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Justice News

Department of Justice
U.S. Attorney’s Office
Middle District of Florida

FOR IMMEDIATE RELEASE
Wednesday, October 2, 2019

Two Former Jacksonville City Council Members Convicted Of Fraud And Money Laundering

Jacksonville, Florida – A federal jury today found Katrina Brown (39, Jacksonville) and Reginald Brown (57, Jacksonville) guilty of conspiracy to commit mail and wire fraud, aiding and abetting mail and wire fraud, and aiding and abetting money laundering. The jury also found Katrina Brown guilty of attempted bank fraud and making false statements to a federally insured financial institution, and Reginald Brown guilty of failure to file an income tax return with the Internal Revenue Service for tax year 2014. Each bank fraud or false statement offense carries a maximum penalty of 30 years in federal prison. Each conspiracy and aiding and abetting mail and wire fraud charge carries a maximum penalty of 20 years’ imprisonment. The money laundering offense carries a maximum sentence of 10 years in federal prison, and the income tax charge carries a penalty of up to a year in prison.

Sentencings are scheduled for January 27, 2020. At sentencing, the United States intends to seek forfeiture from the defendants of at least $754,613.10, which is alleged to be traceable to the offenses.

According to the evidence presented at trial, in late 2013, Katrina Brown was the principal for two businesses (Basic Products, LLC and CoWealth, LLC), which in 2011 obtained a loan in the amount of $2,652,000 from the Small Business Administration (SBA), and a loan of $380,000, and a grant of approximately $260,000 from the City of Jacksonville (COJ), to fund a small business that specialized in the manufacturing, bottling, and selling of barbecue sauce. As a member of the Jacksonville City Council, Reginald Brown was knowledgeable of City Ordinance 2011-290-E, which authorized the COJ loan and grant – proceeds of which he and Katrina Brown would later obtain by fraud.

Katrina Brown’s family had been in the barbecue business in Jacksonville for many years. The $3.2 million in financing was intended to fund an expansion of Basic Products and help create permanent manufacturing jobs in Northwest Jacksonville. Each time Katrina Brown sought money for Basic Products from BizCapital, the SBA-approved lender, she submitted a Loan Reimbursement Form that included the purported business expenses for which Basic Products sought reimbursement.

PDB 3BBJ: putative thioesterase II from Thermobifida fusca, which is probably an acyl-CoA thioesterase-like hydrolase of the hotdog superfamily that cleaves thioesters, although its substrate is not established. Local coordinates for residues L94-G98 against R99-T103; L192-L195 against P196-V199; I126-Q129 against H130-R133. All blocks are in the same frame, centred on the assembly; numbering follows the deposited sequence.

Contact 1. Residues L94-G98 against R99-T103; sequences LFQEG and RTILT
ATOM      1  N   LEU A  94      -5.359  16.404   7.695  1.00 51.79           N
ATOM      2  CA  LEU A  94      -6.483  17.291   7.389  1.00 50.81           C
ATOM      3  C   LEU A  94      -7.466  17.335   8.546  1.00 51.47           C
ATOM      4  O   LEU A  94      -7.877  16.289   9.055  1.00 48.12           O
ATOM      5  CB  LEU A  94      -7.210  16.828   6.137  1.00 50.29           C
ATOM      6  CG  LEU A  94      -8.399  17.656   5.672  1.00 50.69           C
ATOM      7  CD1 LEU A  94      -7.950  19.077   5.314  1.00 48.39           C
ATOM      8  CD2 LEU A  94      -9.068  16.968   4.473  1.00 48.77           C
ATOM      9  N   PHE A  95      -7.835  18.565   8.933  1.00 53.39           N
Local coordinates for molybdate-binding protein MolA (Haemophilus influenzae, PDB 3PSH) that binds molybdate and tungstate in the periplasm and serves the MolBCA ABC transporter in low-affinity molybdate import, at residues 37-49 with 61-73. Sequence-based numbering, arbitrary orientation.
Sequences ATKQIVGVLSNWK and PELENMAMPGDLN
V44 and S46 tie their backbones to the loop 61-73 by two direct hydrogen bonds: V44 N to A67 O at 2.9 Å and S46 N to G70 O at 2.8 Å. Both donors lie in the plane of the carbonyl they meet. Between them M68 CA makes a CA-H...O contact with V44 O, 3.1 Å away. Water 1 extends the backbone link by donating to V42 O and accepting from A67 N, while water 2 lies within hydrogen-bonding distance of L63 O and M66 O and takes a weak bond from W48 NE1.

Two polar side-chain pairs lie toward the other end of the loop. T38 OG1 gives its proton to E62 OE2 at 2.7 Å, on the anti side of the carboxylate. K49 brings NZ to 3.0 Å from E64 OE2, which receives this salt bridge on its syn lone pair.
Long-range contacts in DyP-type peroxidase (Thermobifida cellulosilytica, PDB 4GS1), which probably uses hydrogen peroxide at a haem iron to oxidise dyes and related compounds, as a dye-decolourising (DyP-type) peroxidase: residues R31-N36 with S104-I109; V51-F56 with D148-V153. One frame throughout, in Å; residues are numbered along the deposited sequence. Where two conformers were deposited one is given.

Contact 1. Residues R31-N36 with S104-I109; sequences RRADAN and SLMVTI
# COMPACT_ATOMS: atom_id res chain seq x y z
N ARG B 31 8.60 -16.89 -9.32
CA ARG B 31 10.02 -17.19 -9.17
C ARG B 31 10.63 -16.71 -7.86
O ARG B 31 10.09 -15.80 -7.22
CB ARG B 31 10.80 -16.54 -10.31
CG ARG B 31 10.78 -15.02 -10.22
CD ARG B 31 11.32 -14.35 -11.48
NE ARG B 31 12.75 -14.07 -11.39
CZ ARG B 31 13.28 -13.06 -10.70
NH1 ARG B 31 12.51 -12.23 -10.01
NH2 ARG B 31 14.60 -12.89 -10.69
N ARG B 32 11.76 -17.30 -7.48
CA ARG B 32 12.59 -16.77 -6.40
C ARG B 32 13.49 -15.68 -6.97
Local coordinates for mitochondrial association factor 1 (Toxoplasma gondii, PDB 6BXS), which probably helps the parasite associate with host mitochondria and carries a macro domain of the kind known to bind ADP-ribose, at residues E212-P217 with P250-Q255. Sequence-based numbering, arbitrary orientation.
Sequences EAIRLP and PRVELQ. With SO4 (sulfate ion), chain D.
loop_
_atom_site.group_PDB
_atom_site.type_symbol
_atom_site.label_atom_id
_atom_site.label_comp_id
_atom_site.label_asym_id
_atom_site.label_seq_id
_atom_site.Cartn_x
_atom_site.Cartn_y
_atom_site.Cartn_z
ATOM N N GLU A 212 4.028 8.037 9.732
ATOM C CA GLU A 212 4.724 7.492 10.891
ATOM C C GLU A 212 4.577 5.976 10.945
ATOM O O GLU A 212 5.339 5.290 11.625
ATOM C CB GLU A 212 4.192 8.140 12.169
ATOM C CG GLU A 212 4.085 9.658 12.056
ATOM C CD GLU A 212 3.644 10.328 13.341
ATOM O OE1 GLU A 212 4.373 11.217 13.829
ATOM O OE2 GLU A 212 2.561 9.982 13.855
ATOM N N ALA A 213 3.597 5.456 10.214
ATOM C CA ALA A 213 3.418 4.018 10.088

In late 2013, when the barbecue business was not meeting financial projections, Katrina Brown assisted Jacksonville City Councilman Reginald Brown in incorporating two businesses (A Plus Training and Consultants, LLC and RB Packaging, LLC) with the Florida Division of Corporations. A Plus Training and RB Packaging, however, never performed any legitimate business. Instead of properly notifying BizCapital that Basic Products was in financial distress, Katrina Brown worked with Reginald Brown to submit fake invoices from A Plus Training and RB Packaging to the SBA lender, BizCapital, claiming that the businesses performed work for Basic Products, when they businesses did not.

BizCapital sent checks, at times larger than $60,000, to RB Packaging and A Plus Training, which, on paper, were headquartered at Reginald Brown’s home and his mother’s home, respectively. Reginald Brown deposited those checks into the bank accounts for A Plus Training and RB Packaging, then withdrew a significant portion of the money and provided it to Katrina Brown, who either kept the cash or laundered the money by depositing it back into the Basic Products bank account so that she could control the funds. During this time, from late 2013 to early 2015, Reginald Brown, A Plus Training, and RB Packaging served as a conduit to receive $264,419.04 in proceeds from the SBA loan and the COJ grant, then funneled at least $166,500 back to Basic Products. Reginald Brown kept money not provided to Katrina Brown, despite performing no legitimate work or services for Basic Products, and used the majority of the money for personal expenses. Reginald Brown never filed a tax return for tax year 2014, the period of these primary occurrences, and failed to disclose to the IRS that he had received tens of thousands of dollars from the SBA.

In December 2014, BizCapital sent all loan draw information to the City of Jacksonville, which included the numerous fraudulent A Plus Training and RB Packaging invoices. The loan draw information, including the fraudulently induced payments to A Plus Training and RB Packaging, was relied upon by the COJ before it wired $210,549.99 in taxpayer-funded grant money to BizCapital for the intended use of Basic Products. Before the money was sent to BizCapital, neither Katrina Brown nor Reginald Brown informed BizCapital or the city that Basic Products had fraudulently obtained loan payments to Reginald Brown’s shell companies (A Plus Training and RB Packaging).

After BizCapital informed Katrina Brown that the SBA loan was in default status in January 2015, she then attempted to obtain two bank loans in 2015 and 2016 by submitting doctored and false bank statements to loan brokers, seeking loans from WebBank to infuse cash into her and her family’s businesses. Instead of providing the actual bank statements of the businesses, Katrina Brown falsified the businesses’ bank statements in an attempt to make it appear to the lender that the businesses were credit worthy, when in fact they were not.

This case was investigated by the Federal Bureau of Investigation and the Internal Revenue Service-Criminal Investigation. It is being prosecuted by Assistant United States Attorneys Tysen Duva and Michael J. Coolican.

Topic(s): 
Financial Fraud
Component(s): 
Updated October 3, 2019